Revenue Sources

All forms of local governments have the ability to collect property taxes. County and Municipal governments are able to collect sales and use taxes. While property taxes are usually the main source of a county's revenue, counties may also collect other sources of revenue at the local level and receive state and federal dollars. Municipal revenue sources primarily include sales and use taxes as well as property taxes. Special Districts receive revenue from property taxes.1

Types of Revenue Sources

There are local, state, and joint (federal and state) revenue sources. Listed below are descriptions of mainly local government revenue sources.2

Property Tax: Property taxes are paid on a part of a property’s assessed value. A property's assessed value is determined by multiplying the actual value by the assessment rate, The property tax is determined by multiplying a property's assessed value by a mill levy. A mill is one-tenth of a cent; or $1 of taxes for each $1,000 of assessed value. 

Sales Tax: A sales tax is an additional fee imposed by a local government on the sale of goods and services. A conventional sales tax is levied at the point of sale, collected by the entity providing the goods or services, and passed on to the government. 

Excise Tax: Excise taxes are taxes paid when purchases are made on a specific good, such as gasoline or marijuana. Excise taxes are often included in the price of the product. 

Use Tax: In Colorado, a counties’ authority to collect a use tax is limited to construction and building materials and motor vehicles. The purpose of a use tax is to equalize competition between in-county and out-of-county vendors making wholesale purchases. If a county has a use tax on construction and building materials, for example, a vendor is required to pay use tax on the building materials purchased outside of the county and used within the county. When this circumstance occurs, the county sales tax is not collected.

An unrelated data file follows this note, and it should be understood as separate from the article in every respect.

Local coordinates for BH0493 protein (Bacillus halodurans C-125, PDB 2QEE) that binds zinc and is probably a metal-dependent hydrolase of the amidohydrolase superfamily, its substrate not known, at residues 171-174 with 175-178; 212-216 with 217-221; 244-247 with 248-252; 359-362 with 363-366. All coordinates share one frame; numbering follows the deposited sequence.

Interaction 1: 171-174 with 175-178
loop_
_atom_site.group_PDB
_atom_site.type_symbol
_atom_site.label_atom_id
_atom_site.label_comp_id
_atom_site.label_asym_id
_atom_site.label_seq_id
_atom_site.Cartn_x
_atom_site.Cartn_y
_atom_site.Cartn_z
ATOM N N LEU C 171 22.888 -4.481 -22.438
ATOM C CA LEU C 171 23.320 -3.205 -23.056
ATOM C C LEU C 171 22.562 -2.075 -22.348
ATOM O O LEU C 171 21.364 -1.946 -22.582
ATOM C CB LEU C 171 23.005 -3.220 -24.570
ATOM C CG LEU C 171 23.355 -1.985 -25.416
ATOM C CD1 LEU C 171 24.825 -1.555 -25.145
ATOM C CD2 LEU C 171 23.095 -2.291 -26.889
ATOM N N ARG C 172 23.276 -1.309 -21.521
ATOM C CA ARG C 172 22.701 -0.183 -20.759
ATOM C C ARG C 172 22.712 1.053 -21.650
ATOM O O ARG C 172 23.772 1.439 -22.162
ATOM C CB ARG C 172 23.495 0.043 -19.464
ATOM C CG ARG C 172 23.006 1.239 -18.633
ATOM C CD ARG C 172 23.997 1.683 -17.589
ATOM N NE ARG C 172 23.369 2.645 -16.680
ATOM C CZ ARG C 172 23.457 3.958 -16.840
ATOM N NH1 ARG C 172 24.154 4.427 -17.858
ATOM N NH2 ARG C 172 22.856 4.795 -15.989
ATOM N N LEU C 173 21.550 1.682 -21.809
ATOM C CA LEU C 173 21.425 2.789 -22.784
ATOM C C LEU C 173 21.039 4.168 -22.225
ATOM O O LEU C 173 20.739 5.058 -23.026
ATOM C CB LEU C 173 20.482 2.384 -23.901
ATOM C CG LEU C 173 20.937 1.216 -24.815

Lodging Tax: The revenue collected from a tax on lodging services is used solely for funding tourism boards. Lodging services could include hotels, motels, short term rentals, and camping spaces.

Fees/Interest: There are a variety of fees that can be applied to services provided by a local government. Examples of fees may include but are not limited to: 

  • adoption reports; 
  • the sheriff’s service of process; 
  • the treasurer’s collection of property tax receipts for other taxing entities than the county; 
  • the clerk and recorder for a variety of activities; 
  • real estate transactions supervised by the public trustee; and 
  • the board, itself, for its licensing and regulatory activities.

General Obligation Bonds:  The Board may issue general obligation bonds to pay for the acquisition, construction, reconstruction or major repair of airports, buildings, mass transit systems or roads or bridges. Indebtedness may not exceed three percent of the actual value. Such bonds require the approval of the electorate at a general or special election and may not run for more than 20 years.

Revenue Bonds: The Board is permitted to issue revenue bonds or repayment of specific guaranteed revenue sources other than the general property tax. Examples of revenue bonds may include but are not limited to:

Refunding Bonds: The Board may issue refunding bonds without an election when there are no funds available for payment of outstanding bonds. The term of refunding bonds may run for 25 years.

Lease-Purchase Authority: The Board is authorized to enter into lease-purchase agreements to provide financing for a courthouse, jail or other county building and equipment used, or to be used, for governmental purposes. The agreement may include an option to purchase, transfer or acquire a title for such a property.